Noodles & Co. announces clean label commitment

by Monica Watrous
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Noodles & Co. said it plans to remove all artificial colors, flavors and preservatives from all of its soups, sauces and dressings later this year.

BROOMFIELD, COLO. — More and more restaurant chains are announcing major menu moves toward simple ingredients. Joining the likes of Panera Bread and Chipotle Mexican Grill is Noodles & Co., the Broomfield-based fast-casual chain with 455 restaurants, which said it plans to remove all artificial colors, flavors and preservatives from all of its soups, sauces and dressings later this year. The company also said it is testing naturally raised, antibiotic-free chicken in its restaurants and is working with suppliers to expand the ingredient nationwide over the rest of the year and into 2016.

“(A) strength of the brand is Noodles’ ability to resonate with guests of all types through our distinct approach to craft cooking, our service model, and most importantly, the quality ingredients and flavors offered in our menu,” said Kevin Reddy, chairman and chief executive officer of Noodles & Co., during a May 5 earnings call with financial analysts. “The fresh vegetables we prep throughout the day, our quest for real ingredients, clean labels, and cooked-to-order meals meet the discerning desires of guests today.”

Noodles & Co. has long touted the quality of its ingredients, which include organic tofu, naturally raised pork, fresh produce and noodles made without bioengineered ingredients. Limited-time offers showcase such seasonal ingredients as asparagus and corn, which is shucked and sheathed in the restaurants. Recently, Noodles & Co. introduced Buff Bowls, which substitute fresh spinach for pasta in four of the chain’s signature dishes.

“I tell you, I think the quality of ingredients, non-processed, are very important,” Mr. Reddy said. “All the work that our supply chain team has done and continues to do, I think just support a strong story and positioning about ingredients that still is a differentiator today. I think more and more companies, as well as the agricultural system, will move in that direction. That is working.”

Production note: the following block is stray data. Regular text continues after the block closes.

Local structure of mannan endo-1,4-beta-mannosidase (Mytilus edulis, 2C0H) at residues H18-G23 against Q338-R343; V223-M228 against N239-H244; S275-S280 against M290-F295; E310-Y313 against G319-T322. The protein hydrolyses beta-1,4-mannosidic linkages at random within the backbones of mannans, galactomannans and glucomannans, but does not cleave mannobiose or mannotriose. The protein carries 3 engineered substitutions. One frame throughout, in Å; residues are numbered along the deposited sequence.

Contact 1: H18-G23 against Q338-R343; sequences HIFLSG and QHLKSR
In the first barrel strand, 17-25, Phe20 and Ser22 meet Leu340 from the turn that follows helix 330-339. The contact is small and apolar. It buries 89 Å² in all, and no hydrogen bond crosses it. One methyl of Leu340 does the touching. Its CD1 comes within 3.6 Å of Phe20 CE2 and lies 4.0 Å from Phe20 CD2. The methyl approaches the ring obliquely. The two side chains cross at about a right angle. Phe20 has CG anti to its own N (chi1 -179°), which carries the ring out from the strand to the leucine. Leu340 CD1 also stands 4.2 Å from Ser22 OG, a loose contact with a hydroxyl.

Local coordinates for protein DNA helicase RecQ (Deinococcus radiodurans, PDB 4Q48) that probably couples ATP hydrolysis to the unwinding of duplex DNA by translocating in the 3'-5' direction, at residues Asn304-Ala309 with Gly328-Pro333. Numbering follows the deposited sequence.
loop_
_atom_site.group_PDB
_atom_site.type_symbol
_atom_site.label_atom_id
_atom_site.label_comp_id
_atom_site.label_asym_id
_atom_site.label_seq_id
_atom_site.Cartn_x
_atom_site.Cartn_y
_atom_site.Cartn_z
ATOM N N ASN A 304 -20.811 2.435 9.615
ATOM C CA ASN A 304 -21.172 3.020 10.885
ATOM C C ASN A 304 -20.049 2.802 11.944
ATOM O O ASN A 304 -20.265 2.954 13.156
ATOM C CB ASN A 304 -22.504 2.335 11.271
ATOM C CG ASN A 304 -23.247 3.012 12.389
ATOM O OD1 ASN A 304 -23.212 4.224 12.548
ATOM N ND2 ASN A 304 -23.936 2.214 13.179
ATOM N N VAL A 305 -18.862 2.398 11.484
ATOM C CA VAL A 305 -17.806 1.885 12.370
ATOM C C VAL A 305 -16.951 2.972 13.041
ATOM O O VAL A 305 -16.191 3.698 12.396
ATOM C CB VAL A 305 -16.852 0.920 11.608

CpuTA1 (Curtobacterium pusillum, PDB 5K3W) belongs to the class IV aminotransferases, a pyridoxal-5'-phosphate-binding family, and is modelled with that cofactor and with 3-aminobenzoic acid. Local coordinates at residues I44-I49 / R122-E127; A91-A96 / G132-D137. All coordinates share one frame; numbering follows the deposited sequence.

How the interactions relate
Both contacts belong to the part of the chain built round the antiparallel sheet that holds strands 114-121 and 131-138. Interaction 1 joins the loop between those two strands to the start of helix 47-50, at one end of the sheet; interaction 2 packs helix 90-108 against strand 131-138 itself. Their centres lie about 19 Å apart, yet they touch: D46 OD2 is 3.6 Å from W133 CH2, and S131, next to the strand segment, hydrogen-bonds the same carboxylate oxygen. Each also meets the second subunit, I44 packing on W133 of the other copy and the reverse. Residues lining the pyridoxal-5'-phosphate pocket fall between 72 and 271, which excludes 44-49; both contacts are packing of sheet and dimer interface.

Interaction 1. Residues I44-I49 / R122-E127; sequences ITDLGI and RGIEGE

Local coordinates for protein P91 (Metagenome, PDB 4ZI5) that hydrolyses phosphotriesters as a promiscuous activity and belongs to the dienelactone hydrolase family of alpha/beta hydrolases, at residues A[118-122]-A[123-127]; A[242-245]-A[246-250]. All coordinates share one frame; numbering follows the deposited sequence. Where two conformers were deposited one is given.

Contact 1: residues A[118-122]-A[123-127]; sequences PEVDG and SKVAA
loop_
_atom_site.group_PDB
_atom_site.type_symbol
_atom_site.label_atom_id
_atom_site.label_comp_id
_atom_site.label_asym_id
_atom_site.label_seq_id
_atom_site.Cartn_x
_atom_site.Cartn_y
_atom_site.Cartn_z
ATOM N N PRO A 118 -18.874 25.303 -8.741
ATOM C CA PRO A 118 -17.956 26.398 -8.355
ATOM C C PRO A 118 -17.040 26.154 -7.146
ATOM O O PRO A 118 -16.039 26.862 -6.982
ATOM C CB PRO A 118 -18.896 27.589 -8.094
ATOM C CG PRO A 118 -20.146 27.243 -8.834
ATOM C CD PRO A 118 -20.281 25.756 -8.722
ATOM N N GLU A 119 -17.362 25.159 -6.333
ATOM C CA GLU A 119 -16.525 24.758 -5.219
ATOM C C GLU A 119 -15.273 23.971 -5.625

In early May, St. Louis-based Panera Bread announced plans to eliminate artificial preservatives, sweeteners, colors and flavors from the food served in its bakery-cafes by the end of 2016. Some ingredients the company will remove include acesulfame K, autolyzed yeast extract, high-fructose corn syrup, maltodextrin, microparticulated whey protein concentrate and others.

At the end of April, Denver-based Chipotle said it had successfully removed bioengineered ingredients from its food and is working to eliminate additives from its tortillas.

Also in April, McDonald’s Corp., Oak Brook, Ill., debuted a revamped recipe for its grilled chicken, which no longer includes artificial flavors, added colors or preservatives. The chicken is seasoned with “pantry spices” and herbs, such as parsley, salt and onion powder, and cooked in a canola and olive oil blend. Previously, the grilled chicken was prepared with liquid margarine, which included hydrogenated oils and artificial flavor. The introduction followed a new policy McDonald’s announced in March to only source chicken raised without human antibiotics.

Carl’s Jr., Carpinteria, Calif., last December claimed to be the first fast-food chain to offer a natural beef patty with the introduction of the All-Natural Burger, made with a grass-fed, free-range beef patty that has no added hormones, antibiotics or steroids. The company said the burger comes in response to a growing demand for “cleaner” food, particularly among millennials.

And Chick-fil-A, Atlanta, last year pledged to serve antibiotic-free chicken in all of its restaurants within five years. The fast-food chain previously removed yellow dye from its chicken soup and tested the removal of high-fructose corn syrup from its dressings and sauces, artificial ingredients from its buns, and tert-Butylhydroquinone, an artificial preservative, from its peanut oil.

Two in five consumers cite a rising concern over food additives, according to recent research from Technomic Inc., a Chicago-based firm.

“Greater awareness for health and wellness is driving the growth in healthful menu items, yet our research indicates that the majority of consumers still opt for more indulgent food,” said Darren Tristano, executive vice-president of Technomic. “The push and pull between healthfulness and indulgence makes an All-Natural Burger on-trend.

“All-natural products also have a ‘health halo’ impact and often help consumers feel confident that they are getting a product better for them and from a source they can feel good about.”
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